Verve Fashion Magazine is not what it seems.

            The name: Verve Fashion Magazine suggests that it is about fashion.

            That is a starting point. The word “verve” indicates “spirit,” “energy,” “enthusiasm,” “passion,” “vitality,” and we wanted that to come to the fore, but people who follow cultural threads, will also think about the “Verve” record label of the 1950s which was launched to give a platform to Billie Holiday, Ella Fitzgerald, Nina Simone, Stan Getz, Oscar Peterson, Charlie Parker, Bill Evans, Ben Webster and Lester Young.

            How do these ideas connect? Why Verve?

 

            A magazine was conceived in the late 1990s to have a core of fashion and beauty, but extend into arts and culture – but there are some very successful magazines with that base. The concept was to extend even further into HOW culture shaped our perceptions, our morality, our taste, our values – and how a diversity of culture would deepen and broaden our understanding of the world, pulling in a larger audience and a more inclusive world.

             But that concept never got off the ground. 9/11 occurred and changed much.  In the five years after 9/11, digital photography and digital media gained a foothold and became influential. Media and voice became more democratic, more immediate and more reactionary.  By the mid-2000s, fashion, media, music, art, was becoming more spontaneous, more immediate, but also less deep and layered.

 

             Verve Fashion Magazine signifies the history, the depth, the context, but also the desire to both READ what exists today, but LEAD the way, for where we go tomorrow.  Both today and tomorrow, are based on what we know, and have learned from yesterday and where we are today.

            Verve Fashion Magazine did not want to be a reportage of trends, but a platform for commentary, opinion, thought and insight. It was taking a leap from what we see and hear today, to the importance of what we see and hear and feel, and why it matters.

            We did not want to do a story of “blue” based on that color being commercially trending, but the significance of the “color,” the word, the suggestion, the implication, the feel, the way it could push society, or just push one single person.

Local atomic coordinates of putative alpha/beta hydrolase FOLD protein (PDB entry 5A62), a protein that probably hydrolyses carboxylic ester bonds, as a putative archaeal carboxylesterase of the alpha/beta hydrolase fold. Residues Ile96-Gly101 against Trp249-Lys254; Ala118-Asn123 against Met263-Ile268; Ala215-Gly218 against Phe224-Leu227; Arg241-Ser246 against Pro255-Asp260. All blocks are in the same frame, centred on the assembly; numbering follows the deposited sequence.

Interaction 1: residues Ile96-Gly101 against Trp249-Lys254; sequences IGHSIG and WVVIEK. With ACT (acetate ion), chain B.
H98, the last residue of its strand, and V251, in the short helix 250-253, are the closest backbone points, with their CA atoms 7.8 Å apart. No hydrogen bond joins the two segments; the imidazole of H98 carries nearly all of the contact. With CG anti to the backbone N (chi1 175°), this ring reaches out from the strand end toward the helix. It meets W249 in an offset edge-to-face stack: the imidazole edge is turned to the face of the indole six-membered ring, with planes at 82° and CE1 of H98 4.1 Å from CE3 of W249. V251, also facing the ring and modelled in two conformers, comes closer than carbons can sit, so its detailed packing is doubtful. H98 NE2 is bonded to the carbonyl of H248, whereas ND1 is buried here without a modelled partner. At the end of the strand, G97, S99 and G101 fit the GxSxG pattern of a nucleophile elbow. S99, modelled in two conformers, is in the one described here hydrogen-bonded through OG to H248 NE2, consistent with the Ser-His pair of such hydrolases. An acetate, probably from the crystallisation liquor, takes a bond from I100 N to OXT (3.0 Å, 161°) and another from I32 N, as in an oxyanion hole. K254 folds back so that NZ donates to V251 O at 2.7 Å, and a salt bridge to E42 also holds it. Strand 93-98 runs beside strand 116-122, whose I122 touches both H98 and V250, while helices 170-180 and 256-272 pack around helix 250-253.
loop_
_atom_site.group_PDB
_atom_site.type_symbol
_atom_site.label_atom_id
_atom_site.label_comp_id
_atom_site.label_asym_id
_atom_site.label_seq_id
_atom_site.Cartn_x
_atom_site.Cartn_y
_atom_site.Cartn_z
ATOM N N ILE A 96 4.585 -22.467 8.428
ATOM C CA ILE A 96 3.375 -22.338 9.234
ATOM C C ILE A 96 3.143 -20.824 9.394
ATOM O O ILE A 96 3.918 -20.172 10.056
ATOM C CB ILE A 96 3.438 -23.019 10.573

We wanted to create a platform that didn’t just feature women and race and diversity, but give nuance to the people who are birthed, affected, and deepened by their background, experience and talent.

 

            Why is Verve Fashion Magazine small? Unknown? Buried? For the same reason that innovation in design or art, springs from independence, seclusion and a coherent development BEFORE it is seen in the artist’s “reveal.” It HAS to be crafted, refined, erased and revised . . .  it has to be edited, to arrive at the message that was meant to be sent. To have the meaning that was meant to be felt. The sound that was meant to be heard.

            Fashion is an applied art. Anyone can “discover” duct tape and credit cards, but great fashion, and great designers, develop concepts that transit through their careers, or evolve, or disintegrate if it has emptiness. But great artists and designers don’t stop with failure, they learn and bring something back – the commercial world is too impatient to fail, or wait.

            And that has been the failure of an industry. Artists, both musical and fine artists, look for “discovery.” And in that searching for a “discoverer,” they lose depth, meaning, context and message.  When they create FOR the expression, or message, or purpose, or meaning, they become more successful – but are often unknown – because they are small, unknown, hidden or buried.

 

            Verve Fashion Magazine exists today because of a vision . . .  of leading the way between fashion, art, beauty and the world we live in which is hungering for cultural beacons. Real ones. Genuine ones. Authentic ones. 

            At this point, I don’t think that Verve Fashion Magazine will lose the cultural beacon. It is founded on an idea of reflection of the world around us, our successes, our failures and our goals. It’s relevance is not based on the desire of an industry, but the needs of the world in which it is a part.

            That is the Grail that the commercial world seeks. Verve is not against commercial success – but against losing integrity and the path, in order to attain it. Welcome aboard!!!

Phillip Wong

Editor-In-Chief                Phillip Wong

Design Director                Louis Franco

Associate Editor               Jazmin del Valle

Associate Editor               Leanna Franco